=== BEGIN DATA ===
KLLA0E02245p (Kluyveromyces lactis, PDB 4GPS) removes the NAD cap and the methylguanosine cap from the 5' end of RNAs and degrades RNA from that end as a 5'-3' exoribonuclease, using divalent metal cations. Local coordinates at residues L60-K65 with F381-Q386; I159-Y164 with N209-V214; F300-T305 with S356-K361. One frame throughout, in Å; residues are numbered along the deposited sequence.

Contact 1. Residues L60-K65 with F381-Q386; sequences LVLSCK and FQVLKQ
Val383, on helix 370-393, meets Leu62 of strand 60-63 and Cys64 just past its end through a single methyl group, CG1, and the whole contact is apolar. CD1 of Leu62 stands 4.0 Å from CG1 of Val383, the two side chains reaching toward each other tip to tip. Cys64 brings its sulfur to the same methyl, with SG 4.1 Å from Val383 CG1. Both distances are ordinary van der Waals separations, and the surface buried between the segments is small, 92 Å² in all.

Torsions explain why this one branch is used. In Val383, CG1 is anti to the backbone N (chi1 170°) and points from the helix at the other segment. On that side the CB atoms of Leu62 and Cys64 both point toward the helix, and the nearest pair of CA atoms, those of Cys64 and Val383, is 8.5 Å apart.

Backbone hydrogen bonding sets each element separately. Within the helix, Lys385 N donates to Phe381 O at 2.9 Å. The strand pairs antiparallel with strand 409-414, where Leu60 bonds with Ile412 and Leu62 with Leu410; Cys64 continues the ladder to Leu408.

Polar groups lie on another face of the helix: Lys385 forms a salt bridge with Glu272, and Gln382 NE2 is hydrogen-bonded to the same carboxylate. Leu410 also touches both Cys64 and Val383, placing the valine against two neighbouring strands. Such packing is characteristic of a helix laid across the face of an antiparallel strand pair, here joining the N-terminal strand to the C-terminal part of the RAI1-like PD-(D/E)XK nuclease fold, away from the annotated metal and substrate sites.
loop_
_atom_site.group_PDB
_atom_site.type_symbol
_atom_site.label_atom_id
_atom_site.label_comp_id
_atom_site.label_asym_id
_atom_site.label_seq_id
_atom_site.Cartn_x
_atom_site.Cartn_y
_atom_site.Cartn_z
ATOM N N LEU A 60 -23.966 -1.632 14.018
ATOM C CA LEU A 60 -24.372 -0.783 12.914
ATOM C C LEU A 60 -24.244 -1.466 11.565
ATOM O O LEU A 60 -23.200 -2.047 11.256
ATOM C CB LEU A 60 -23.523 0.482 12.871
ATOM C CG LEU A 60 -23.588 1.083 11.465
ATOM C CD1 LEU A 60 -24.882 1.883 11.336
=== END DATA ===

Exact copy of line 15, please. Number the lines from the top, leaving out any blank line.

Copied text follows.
_atom_site.Cartn_y